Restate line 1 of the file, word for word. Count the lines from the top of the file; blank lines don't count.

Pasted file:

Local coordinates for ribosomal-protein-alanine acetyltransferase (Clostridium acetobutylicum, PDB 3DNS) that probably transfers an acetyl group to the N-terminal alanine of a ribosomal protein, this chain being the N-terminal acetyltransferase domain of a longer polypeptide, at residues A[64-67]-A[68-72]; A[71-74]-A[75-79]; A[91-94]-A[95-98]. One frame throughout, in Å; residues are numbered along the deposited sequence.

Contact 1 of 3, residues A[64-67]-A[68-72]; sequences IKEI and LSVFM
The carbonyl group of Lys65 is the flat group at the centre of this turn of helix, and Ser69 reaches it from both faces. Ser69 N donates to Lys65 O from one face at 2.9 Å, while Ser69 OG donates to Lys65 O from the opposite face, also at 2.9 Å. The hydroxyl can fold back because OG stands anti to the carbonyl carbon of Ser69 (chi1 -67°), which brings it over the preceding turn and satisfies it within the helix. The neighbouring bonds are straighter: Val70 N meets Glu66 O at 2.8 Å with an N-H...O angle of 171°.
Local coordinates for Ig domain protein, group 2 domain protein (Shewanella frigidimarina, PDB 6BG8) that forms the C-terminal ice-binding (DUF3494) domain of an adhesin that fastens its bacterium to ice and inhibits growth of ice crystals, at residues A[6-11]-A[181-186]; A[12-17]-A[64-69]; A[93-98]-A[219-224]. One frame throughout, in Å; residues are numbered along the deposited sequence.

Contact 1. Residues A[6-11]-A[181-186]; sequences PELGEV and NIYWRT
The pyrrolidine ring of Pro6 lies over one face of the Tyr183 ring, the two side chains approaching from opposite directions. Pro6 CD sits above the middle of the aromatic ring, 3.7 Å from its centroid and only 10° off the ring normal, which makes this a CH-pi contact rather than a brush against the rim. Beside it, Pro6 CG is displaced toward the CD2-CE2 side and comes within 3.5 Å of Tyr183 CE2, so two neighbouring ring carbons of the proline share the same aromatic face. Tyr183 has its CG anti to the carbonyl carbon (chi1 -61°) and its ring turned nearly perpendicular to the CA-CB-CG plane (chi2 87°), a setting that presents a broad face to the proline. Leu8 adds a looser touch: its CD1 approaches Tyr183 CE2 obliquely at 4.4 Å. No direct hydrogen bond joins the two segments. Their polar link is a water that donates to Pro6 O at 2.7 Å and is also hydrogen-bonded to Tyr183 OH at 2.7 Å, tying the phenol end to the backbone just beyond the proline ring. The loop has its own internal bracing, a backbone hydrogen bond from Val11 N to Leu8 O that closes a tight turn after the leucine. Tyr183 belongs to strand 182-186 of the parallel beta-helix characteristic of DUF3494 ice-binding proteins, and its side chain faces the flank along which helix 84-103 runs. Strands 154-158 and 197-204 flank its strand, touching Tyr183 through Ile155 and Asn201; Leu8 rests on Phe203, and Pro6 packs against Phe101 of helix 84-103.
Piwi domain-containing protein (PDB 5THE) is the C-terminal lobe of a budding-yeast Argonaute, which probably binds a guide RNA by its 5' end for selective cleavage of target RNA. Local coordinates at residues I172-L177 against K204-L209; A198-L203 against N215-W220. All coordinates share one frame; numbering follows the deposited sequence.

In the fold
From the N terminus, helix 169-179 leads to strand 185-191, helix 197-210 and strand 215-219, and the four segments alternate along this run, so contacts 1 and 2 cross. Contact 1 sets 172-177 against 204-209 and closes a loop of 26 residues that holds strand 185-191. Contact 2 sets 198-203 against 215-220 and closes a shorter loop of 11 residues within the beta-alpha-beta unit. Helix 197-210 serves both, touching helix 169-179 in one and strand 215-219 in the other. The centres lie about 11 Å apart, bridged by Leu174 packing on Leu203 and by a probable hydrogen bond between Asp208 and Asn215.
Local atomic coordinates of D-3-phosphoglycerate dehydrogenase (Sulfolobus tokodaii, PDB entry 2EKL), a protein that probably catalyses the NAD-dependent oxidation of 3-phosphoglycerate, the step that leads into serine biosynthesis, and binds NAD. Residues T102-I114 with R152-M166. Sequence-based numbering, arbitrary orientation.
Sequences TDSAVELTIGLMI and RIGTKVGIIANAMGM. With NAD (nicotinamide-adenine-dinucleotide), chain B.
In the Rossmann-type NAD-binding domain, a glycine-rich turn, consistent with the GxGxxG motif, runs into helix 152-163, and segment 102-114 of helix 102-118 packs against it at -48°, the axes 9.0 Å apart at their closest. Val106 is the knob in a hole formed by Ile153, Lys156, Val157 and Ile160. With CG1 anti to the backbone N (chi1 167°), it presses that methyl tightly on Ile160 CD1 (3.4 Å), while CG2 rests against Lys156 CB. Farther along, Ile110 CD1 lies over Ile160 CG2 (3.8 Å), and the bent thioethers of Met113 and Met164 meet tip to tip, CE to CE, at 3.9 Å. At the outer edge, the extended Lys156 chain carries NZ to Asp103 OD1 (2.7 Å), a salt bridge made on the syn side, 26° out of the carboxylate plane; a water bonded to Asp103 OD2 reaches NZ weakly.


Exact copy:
Local coordinates for ribosomal-protein-alanine acetyltransferase (Clostridium acetobutylicum, PDB 3DNS) that probably transfers an acetyl group to the N-terminal alanine of a ribosomal protein, this chain being the N-terminal acetyltransferase domain of a longer polypeptide, at residues A[64-67]-A[68-72]; A[71-74]-A[75-79]; A[91-94]-A[95-98]. One frame throughout, in Å; residues are numbered along the deposited sequence.